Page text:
Urban Toronto - Powered by vBulletin
Project Essentials / dataBase – detailed project information, floor plans, renderings
Projects & Construction Thread
CN Tower Entry Pavilion
CN Tower, Toronto
Developer: Canada Lands Company

Login to
post and
upload photos
Page 31 of 123 FirstFirst ... 2129303132334181 ... LastLast
Results 451 to 465 of 1835

Thread: Aquarium of Canada & CN Tower Retail Pavillion (Canada Lands/Ripley, 3s, B+H)

  1. Default

    Well said, WMedia!
    I don't live in Toronto and always look forward to coming to visit at least twice a year.


  2. #452

    Default

    I haven't lived in Toronto for a while but i was born and raised there until i left for work reasons at the age of 25. It's funny on the outside listening to the people of Toronto and their inferiority complex. Listen to reporters on the radio and tv interviewing celebrities. How do you like us? Do you like our city? Are we world class? They sound like Doug the Dog in the movie UP. It's quite comical. There is no reason for it. Toronto is a great place, and only getting better.
    I love getting back into TO as many times as i can. An aquarium would be another excuse for a visit.

  3. #453

    Default

    Particularly with regards to tourism, we have a huge inferiority complex. We feel there's no reason why anyone would want to come to Toronto, when there's TONS of reasons to come. You only have to look at the lack of a City of Toronto Museum or Ontario History Museum to see just how lowly we think of ourselves. As someone who didn't grow up in Toronto, and has only lived here for a bit more than 3 years, I find it amazing (and somewhat sad) that so many people here think so poorly of the place. What needs to be done to shake this inferiority complex? I'm really not sure.

  4. #454
    Join Date
    Aug 2007
    Location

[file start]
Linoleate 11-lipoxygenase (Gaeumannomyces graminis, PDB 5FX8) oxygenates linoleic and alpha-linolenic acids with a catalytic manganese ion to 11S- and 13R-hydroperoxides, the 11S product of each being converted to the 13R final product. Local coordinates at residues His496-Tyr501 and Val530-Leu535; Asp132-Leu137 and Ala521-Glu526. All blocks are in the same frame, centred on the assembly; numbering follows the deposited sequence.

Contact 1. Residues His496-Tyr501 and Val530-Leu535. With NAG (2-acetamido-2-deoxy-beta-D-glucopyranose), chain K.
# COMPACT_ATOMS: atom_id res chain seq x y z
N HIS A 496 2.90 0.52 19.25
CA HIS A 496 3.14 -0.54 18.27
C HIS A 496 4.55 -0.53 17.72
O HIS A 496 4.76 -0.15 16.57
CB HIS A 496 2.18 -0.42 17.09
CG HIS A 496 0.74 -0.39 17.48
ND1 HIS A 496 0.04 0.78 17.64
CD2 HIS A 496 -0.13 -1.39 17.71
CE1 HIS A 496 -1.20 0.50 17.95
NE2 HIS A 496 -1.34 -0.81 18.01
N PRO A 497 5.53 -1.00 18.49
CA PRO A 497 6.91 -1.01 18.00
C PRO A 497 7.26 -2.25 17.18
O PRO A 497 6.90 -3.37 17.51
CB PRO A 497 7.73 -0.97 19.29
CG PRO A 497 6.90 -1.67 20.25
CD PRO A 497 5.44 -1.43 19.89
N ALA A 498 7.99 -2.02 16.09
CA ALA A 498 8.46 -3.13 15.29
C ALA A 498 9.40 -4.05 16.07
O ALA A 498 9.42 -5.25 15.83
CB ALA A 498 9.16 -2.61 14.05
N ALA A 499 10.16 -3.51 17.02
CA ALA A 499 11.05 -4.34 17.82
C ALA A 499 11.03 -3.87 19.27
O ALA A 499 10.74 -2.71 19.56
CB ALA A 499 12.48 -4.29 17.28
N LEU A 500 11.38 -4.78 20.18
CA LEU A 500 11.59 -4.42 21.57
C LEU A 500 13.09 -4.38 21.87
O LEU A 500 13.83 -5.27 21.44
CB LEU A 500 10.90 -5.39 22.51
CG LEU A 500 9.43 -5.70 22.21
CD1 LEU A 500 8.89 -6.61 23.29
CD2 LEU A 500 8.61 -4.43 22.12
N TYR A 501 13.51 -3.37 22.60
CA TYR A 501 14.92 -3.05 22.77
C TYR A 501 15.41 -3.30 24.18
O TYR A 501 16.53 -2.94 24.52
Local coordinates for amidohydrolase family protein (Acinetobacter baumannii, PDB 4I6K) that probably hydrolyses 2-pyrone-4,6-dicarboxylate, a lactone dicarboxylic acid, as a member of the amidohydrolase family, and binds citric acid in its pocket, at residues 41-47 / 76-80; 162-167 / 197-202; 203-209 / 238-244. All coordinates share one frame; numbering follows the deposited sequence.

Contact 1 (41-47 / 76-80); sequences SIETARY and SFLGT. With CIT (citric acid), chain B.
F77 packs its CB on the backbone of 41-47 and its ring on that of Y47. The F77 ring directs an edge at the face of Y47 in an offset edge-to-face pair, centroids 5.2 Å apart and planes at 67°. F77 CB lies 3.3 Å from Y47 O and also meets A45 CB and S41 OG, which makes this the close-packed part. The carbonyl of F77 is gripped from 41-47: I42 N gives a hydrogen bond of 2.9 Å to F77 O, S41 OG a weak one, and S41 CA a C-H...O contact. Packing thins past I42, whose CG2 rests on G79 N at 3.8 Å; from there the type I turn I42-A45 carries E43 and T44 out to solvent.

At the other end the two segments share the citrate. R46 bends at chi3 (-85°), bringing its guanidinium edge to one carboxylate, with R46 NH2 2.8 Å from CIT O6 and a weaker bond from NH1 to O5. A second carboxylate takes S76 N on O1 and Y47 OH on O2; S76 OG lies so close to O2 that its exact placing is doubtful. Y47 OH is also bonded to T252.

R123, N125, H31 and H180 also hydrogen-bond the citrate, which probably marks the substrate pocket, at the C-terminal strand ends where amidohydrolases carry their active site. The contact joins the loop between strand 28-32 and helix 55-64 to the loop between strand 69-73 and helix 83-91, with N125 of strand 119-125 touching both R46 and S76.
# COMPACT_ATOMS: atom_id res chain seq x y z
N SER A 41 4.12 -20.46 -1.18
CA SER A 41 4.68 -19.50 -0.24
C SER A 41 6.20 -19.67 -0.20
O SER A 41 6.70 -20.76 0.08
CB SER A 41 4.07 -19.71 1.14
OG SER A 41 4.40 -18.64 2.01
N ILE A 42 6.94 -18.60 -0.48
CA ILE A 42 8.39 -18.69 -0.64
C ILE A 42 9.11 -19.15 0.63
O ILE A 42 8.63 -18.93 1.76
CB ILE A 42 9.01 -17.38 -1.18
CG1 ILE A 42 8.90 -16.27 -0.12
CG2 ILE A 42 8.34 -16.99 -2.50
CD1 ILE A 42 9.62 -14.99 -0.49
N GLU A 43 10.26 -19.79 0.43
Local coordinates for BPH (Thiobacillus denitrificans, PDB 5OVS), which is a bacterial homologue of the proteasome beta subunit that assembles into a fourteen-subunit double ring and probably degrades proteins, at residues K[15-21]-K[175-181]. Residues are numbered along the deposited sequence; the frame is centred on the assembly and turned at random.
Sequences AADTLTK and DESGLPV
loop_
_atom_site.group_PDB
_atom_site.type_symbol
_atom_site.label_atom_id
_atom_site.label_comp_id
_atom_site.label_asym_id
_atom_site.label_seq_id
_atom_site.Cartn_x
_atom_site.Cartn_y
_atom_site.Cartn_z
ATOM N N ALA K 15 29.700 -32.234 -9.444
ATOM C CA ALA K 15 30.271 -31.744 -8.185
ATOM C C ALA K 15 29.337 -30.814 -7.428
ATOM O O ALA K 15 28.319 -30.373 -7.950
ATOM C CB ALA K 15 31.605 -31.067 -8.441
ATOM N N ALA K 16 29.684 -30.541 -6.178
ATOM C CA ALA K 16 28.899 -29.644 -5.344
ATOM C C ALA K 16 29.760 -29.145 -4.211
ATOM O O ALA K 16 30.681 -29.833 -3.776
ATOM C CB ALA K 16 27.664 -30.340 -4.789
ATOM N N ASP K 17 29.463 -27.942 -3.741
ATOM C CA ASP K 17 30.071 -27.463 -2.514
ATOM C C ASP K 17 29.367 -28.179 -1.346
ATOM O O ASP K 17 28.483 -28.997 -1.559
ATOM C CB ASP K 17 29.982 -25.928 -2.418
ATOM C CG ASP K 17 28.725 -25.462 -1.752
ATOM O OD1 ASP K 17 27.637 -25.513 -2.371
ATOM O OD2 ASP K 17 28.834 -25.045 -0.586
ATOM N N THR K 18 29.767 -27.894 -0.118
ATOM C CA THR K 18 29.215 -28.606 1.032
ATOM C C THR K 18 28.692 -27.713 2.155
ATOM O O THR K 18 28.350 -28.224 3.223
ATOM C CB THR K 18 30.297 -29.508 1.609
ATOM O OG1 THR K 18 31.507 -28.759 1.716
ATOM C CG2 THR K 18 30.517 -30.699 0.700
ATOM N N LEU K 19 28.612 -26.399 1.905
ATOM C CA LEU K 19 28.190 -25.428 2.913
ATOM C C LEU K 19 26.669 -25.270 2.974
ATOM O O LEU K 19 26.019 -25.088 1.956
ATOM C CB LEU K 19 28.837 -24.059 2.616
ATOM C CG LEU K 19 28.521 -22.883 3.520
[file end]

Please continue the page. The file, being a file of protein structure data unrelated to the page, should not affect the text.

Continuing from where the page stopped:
Ward 27 Toronto Centre - Rosedale
    Posts
    7,908

    Default

    Quote Originally Posted by wmedia View Post
    Okay, I've only been living in Toronto for a few years (moved here from London, UK), and I'm new to this forum, but can someone please explain to me... What's with this inferiority complex some people have about Toronto? There seems to a lot of pretentious whining, and meaningless phrases like "not world class" banded around in this forum. This is an amazing city, on par with the world's other great cities. Apart from a few of the glass-box condos, the architecture downtown is largely of a high standard. The mix of residential, retail, office, and entertainment is very well balanced here compared to most cities.

    Anyway, I digress... Of course an aquarium is good for Toronto. Tourists are good for Toronto. It is pretentious to think Ripley's will "cheapen" the area. Quit whining, and support this amazing city as it grows. Remember, most people who appreciate buildings are NOT architects.
    It's because Toronto always gets a lot of underwhelming projects, that never really push the envelope, or deliver what was promised. So we end up disappointed quite often. At least, that's what I think. Examples: Canoe Landing Park, and Toronto Life Square.

  5. #455

    Default

    Quote Originally Posted by khristopher View Post
    It's because Toronto always gets a lot of underwhelming projects, that never really push the envelope, or deliver what was promised. So we end up disappointed quite often. At least, that's what I think. Examples: Canoe Landing Park, and Toronto Life Square.
    The same can be said of any city. We also get some amazing projects that do "push the envelope" and so satisfy or exceed expectations. Why be selectively negative?

  6. #456
    Join Date
    Aug 2007
    Location
    Ward 27 Toronto Centre - Rosedale
    Posts
    7,908

    Default

    Hmm, I'm not sure. I think that it happens here more often than most large cities though.

  7. #457

    Default

    Quote Originally Posted by khristopher View Post
    Hmm, I'm not sure. I think that it happens here more often than most large cities though.
    Well that would be entirely consistent with the 'grass is always greener' mentality.

  8. #458

    Default

    And it only seems to occur here more often to him because he doesn't live elsewhere so he isn't exposed to every project in London, Berlin, Tokyo, etc. Considering Toronto is home to the CN Tower, Skydome, the ROM Crystal, the new AGO, BAPS Mandir, OCAD, and so on, we have our fair share of iconic recently built buildings. Considering how much people chide Dubai for being an architectural playground, it doesn't seem any quantity of quality buildings can please people. It's always too much, or too little.